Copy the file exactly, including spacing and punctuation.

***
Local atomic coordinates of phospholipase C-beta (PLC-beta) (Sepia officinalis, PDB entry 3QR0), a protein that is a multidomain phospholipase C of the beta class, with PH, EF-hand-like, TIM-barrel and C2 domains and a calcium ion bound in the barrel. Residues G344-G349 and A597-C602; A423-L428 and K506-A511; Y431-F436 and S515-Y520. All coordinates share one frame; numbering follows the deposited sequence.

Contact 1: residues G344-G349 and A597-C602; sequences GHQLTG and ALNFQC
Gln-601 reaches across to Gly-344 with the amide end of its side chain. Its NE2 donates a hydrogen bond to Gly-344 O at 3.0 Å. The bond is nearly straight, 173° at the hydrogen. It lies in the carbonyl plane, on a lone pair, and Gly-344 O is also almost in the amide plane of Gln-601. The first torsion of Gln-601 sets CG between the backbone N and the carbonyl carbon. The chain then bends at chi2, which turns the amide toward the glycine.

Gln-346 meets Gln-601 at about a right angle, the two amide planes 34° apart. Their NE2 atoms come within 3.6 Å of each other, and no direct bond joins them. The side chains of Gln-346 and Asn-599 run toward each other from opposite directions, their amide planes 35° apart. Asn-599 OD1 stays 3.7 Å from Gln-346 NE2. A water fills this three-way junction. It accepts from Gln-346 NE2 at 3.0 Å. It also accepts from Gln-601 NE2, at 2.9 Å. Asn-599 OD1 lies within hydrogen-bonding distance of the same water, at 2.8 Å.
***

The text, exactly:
Local atomic coordinates of phospholipase C-beta (PLC-beta) (Sepia officinalis, PDB entry 3QR0), a protein that is a multidomain phospholipase C of the beta class, with PH, EF-hand-like, TIM-barrel and C2 domains and a calcium ion bound in the barrel. Residues G344-G349 and A597-C602; A423-L428 and K506-A511; Y431-F436 and S515-Y520. All coordinates share one frame; numbering follows the deposited sequence.

Contact 1: residues G344-G349 and A597-C602; sequences GHQLTG and ALNFQC
Gln-601 reaches across to Gly-344 with the amide end of its side chain. Its NE2 donates a hydrogen bond to Gly-344 O at 3.0 Å. The bond is nearly straight, 173° at the hydrogen. It lies in the carbonyl plane, on a lone pair, and Gly-344 O is also almost in the amide plane of Gln-601. The first torsion of Gln-601 sets CG between the backbone N and the carbonyl carbon. The chain then bends at chi2, which turns the amide toward the glycine.

Gln-346 meets Gln-601 at about a right angle, the two amide planes 34° apart. Their NE2 atoms come within 3.6 Å of each other, and no direct bond joins them. The side chains of Gln-346 and Asn-599 run toward each other from opposite directions, their amide planes 35° apart. Asn-599 OD1 stays 3.7 Å from Gln-346 NE2. A water fills this three-way junction. It accepts from Gln-346 NE2 at 3.0 Å. It also accepts from Gln-601 NE2, at 2.9 Å. Asn-599 OD1 lies within hydrogen-bonding distance of the same water, at 2.8 Å.